The marine fishery sector is important for the growth and development of South Africa. Not only does it provide an important source of food, it also creates tens of thousands of jobs for people residing in coastal areas. Although the sector provides less than 1% of the national GDP, it remains extremely important for coastal regions and communities who depend on fisheries for their livelihoods. Fisheries in South Africa range from small-scale subsistence to large-scale commercial, with small-scale fishers accounting for the majority of people dependent on marine fish.
South Africa has signed on to implement an Ecosystem Approach to Fisheries (EAF). This approach aims to include ecosystem considerations into the management of all scales of fisheries. It intends to take into account the biological, social and economic value of the broader ecosystem as opposed to the traditional single-species focus, and thereby implement an integrated approach to fisheries management.
The Marine Living Resources Act (MLRA) was passed in 1998. It provides for conservation of the marine environment, as well as sustainable use of marine living resources. One of the weaknesses of the MLRA was the lack of recognition of small-scale subsistence fishers. This led to the adoption of the Policy for the Small Scale Fisheries Sector (SSFP) in 2012. It recognised the rights of artisanal fishers – i.e. fishers who mainly fished for subsistence but sold extra catch in their communities. The SSFP was converted into formal legislation with the passing of the Marine Living Resources Amendment Act in May 2014.
In 2014, Rhodes University with the support of the RFA, undertook a review of the MLRA, and other relevant policies related to fisheries management (such as the Small Scale Fishery Policy), to assess if there is adequate legal support for the implementation of an EAF. This analysis was undertaken from two perspectives: a legal perspective and a scientific perspective. The MLRA was analysed against a set of criteria informed by the FAO Code of Conduct for Responsible Fisheries, with inputs from fishery stakeholders.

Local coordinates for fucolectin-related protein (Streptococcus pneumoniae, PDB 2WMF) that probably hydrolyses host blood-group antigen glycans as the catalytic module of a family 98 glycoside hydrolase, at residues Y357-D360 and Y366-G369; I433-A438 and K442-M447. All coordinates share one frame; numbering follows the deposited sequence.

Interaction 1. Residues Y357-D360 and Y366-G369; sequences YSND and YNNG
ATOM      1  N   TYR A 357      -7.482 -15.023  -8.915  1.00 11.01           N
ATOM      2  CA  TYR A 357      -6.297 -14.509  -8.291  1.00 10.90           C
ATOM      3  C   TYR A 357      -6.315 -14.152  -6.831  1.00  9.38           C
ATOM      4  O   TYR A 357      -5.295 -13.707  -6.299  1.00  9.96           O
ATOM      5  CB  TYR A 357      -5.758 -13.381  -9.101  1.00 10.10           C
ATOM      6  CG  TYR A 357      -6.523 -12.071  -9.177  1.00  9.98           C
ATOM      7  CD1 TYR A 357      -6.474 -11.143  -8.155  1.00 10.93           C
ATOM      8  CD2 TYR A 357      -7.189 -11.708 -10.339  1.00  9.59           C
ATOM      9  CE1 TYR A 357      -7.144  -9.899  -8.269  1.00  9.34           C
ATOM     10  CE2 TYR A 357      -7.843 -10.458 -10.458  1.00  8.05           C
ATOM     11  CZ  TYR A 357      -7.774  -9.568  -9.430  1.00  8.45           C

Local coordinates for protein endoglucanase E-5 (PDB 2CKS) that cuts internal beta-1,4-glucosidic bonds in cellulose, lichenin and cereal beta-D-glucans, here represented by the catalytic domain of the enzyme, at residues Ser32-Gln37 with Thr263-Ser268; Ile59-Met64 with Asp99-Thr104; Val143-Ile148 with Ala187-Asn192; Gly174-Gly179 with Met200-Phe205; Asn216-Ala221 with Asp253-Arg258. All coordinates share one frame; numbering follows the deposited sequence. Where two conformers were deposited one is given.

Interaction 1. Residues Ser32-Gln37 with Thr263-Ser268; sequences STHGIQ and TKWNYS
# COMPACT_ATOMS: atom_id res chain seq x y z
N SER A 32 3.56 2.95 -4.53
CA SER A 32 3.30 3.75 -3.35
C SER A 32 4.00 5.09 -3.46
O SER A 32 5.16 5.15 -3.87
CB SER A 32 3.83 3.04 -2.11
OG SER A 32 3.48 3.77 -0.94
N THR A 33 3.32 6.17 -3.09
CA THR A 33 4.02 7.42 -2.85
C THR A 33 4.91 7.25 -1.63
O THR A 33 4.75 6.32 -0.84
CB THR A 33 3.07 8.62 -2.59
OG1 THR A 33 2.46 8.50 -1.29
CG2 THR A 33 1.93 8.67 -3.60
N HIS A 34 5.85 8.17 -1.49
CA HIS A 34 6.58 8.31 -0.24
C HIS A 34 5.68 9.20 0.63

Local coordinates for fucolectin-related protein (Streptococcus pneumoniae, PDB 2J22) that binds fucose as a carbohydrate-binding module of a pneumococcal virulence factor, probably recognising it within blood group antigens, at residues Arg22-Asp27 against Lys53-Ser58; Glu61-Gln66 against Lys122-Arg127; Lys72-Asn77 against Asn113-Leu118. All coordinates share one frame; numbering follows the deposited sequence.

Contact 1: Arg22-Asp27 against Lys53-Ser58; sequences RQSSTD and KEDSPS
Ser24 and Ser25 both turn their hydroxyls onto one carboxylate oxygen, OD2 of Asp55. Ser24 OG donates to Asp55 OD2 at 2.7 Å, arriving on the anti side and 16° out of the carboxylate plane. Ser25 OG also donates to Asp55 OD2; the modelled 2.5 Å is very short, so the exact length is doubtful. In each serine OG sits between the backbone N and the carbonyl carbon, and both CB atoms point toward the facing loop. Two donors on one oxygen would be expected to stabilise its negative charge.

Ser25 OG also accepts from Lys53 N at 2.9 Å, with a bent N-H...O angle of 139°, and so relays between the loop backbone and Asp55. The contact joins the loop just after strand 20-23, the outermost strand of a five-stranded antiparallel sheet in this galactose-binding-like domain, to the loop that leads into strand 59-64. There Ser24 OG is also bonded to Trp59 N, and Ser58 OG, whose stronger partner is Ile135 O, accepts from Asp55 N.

Project Executive, Dr Kevern Cochrane, reflected on the findings of the review: “Both perspectives found that regulation of effort (number of crew members, size of vessel, etc.) and catch (amount of fish) was well addressed in the MLRA, as well as licensing and consideration of small-scale fishers following the recent amendments to the Act. However, a big gap in the MLRA is the issue of transparency and openness in governance and decision making – a globally recognised principle of good governance which is not addressed in the Act”. Furthermore Kevern adds that: “Another gap identified in the MLRA is the absence of the requirement to use best scientific evidence, backed by stakeholder knowledge, for decision-making. Both perspectives also recognised the lack of a mandatory provision for the drafting of management plans. This leads to gaps and inconsistencies in practice.”
The report also calls for the introduction of specific Fishery Management Manuals, a plan for the successful implementation of the SSFP and an advisory forum of key stakeholders to guide decision-making at higher levels.
The report ultimately found that South Africa has been moderately successful in implementing EAF, but that the MLRA needs to be revisited to address many of the weaknesses and gaps identified. International and inter-sectoral coordination and cooperation should be a guiding principle of the MLRA. The amendments already made to the MLRA in 2014 are a start and should be built on following the release of the report. Revision of the MLRA will require suitably qualified social scientists, economists, fisheries lawyers and trained managers, and is essential to address the reported shortcomings in all fishery sectors.
The Responsible Fisheries Alliance will now be looking to engage with DAFF to take forward the recommendations put forward by this study.
For further reading:
Cochrane, K.L., Joyner, J., Sauer, W. and Swan, J. (2015) Informing effective policies for responsible marine fisheries in South Africa. A report prepared for WWF: South Africa and the Responsible Fisheries Alliance. Draft Final Report (attached below)
FAO (1995) FAO Code of Conduct for Responsible Fisheries
The Marine Living Resources Amendment Act (No. 5 of 2014)
Policy for the Small Scale Fisheries Sector in South Africa (2012)
- Cochrane et al (2015) Final Report-Informing effective policies for marine fisheries (741.9 KiB)
MLRA Review Project Report